Andean Macro Weekly Report - Chile: downgrading our 2018-end CPI forecast; we expect the BCCh to remain on hold throughout this year
April 23, 2018 (Investorideas.com Newswire) Last week's highlights: Piñera's pension reform is evaluating incentives to postpone the retirement age. According to El Pulso newspaper, the government is evaluating whether to extend the basic solidarity pillar, which provides ~USD 175 per month to people that do not receive any regular pension after reaching 65 years of age for men or 60 years of age for women, to those workers who decide to keep a job despite being eligible for the benefit (currently, people who stay in the labor market do not receive this monthly contribution). Also, the government is evaluating creating other incentives to postpone the retirement age, such as not charging any fee on older contributors.
- Piñera expanded free education for advanced degree technical schools. Following through on his campaign promise, President Piñera announced that advanced degree technical education will be free for 70% of the population from 2019 onwards. This includes vocational schools and technical training centers; it is expected to cover 90% of the population eventually, conditional on economic growth. The measure will benefit 13,000 additional students and will have a fiscal cost of ~USD 32mn in 2019.
- Downgrading our 2018-end CPI forecast but recognizing mid-term upside risks for inflation (full report). In our view, although the CLP appreciation has triggered the downward trend in the headline CPI, we see limited room for an additional negative contribution from current FX levels. For their part, current oil prices and the expectation of higher foodstuff prices in 2H18 limit the downside risk for the headline measure. In addition, we expect the output gap to be closed by 2019-end, which represents a longer-term upside risk for non-tradable/services inflation. All that said, considering the last couple of downward inflationary surprises and the recent downturn in nominal wages, we are downwardly adjusting the 2018-end CPI forecast to 2.5% (down from 2.8% previously). Also, we believe that the balance of risks for the CPI in the mid-term is slightly tilted to the upside. Thus, considering that inflation will take longer than previously expected to converge towards the 3% threshold, we assume that the BCCh will prefer to wait and see, postponing the gradual normalization of monetary policy (rate hikes) until 1Q19. Therefore, we expect an unchanged reference rate (2.50%) throughout 2018.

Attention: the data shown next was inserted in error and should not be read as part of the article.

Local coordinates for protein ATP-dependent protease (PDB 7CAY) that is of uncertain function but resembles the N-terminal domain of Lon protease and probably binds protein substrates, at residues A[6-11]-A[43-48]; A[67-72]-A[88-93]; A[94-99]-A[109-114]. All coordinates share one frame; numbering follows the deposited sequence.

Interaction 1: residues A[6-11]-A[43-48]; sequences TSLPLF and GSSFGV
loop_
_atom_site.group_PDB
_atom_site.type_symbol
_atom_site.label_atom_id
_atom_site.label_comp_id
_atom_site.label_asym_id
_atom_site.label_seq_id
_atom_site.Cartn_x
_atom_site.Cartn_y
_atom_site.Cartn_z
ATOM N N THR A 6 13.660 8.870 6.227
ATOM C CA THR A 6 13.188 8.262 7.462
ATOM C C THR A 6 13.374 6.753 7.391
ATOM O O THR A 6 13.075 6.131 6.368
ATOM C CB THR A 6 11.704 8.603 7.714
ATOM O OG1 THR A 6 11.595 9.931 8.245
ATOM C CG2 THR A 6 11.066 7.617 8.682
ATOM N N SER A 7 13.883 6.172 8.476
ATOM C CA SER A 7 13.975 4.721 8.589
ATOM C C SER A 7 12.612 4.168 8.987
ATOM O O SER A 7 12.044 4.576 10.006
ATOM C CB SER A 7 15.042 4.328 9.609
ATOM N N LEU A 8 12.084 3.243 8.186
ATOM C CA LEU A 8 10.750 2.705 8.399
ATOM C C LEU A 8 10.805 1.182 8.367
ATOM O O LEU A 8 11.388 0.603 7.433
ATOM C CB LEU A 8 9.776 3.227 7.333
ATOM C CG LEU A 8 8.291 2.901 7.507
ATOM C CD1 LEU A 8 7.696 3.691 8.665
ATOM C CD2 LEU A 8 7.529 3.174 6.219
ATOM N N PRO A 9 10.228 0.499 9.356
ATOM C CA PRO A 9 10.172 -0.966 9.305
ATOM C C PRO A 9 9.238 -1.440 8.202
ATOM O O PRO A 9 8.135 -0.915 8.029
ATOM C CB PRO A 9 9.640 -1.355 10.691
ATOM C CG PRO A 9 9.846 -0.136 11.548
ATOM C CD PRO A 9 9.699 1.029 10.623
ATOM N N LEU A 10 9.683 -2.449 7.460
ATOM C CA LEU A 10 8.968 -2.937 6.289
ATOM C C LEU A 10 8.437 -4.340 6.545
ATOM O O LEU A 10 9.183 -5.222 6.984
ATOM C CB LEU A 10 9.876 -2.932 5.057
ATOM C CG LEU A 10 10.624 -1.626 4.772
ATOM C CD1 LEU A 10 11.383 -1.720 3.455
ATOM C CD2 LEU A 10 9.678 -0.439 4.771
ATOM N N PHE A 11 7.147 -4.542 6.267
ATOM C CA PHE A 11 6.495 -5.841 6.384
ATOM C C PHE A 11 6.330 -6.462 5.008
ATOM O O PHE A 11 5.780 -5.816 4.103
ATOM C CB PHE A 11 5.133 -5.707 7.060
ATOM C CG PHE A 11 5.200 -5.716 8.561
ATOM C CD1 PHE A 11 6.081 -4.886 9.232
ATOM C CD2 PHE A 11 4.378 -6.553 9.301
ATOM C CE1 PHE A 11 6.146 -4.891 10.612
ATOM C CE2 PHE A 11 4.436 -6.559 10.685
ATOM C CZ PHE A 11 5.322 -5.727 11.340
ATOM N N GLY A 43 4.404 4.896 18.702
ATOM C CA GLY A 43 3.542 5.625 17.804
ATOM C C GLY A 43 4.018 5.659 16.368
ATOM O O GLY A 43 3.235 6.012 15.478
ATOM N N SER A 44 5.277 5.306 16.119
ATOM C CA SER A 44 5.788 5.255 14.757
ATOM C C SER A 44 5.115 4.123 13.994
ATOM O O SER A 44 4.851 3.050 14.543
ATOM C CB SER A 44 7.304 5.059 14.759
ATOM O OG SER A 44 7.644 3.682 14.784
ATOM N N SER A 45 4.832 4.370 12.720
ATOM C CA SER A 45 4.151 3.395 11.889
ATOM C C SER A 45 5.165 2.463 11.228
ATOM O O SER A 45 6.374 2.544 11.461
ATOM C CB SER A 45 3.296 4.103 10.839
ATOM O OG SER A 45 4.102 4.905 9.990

- The FX closed at CLP 596 last week, recording a 0.3% w/w depreciation against the previous Friday. Last week, the FX posted a relatively stable trend amid a significant copper price advance (+2.1% w/w), while the multilateral USD appreciated by 0.5% w/w. Importantly, Chile's 10Y CDS expanded by 2.0bp.
Main data and events to come
- On Friday the BCCh will released the Apr-18 Financial trader's survey
Colombia: retail sales and industrial production are being boosted by a favorable statistical base, though they came in below estimates in Feb-18
Last week's highlights
- Activity leading indicators continued to post relatively high annual growth rates in Feb-18, though they came in below expectations (see full note). Specifically, retail sales rose 5.0% y/y in Feb-18, standing below our forecast (9.5%), while industrial production increased 1.5% y/y also below our estimate (2.8%). While these figures suggest at first glance that economic activity entered 2018 with strong momentum, it should be noted that a very favorable statistical base is playing a key role, as in early-2017 the 3pp VAT hike came into effect. In fact, the monthly growth of the seasonally-adjusted series of both samples came in weak, which signals a still low dynamism of overall economic activity in early-2018, considering the uncertainty surrounding the presidential elections. Finally, the performance of the leading indicators in Feb-18 supports the call of a 25bp rate cut by BanRep in this week's meeting, in our view.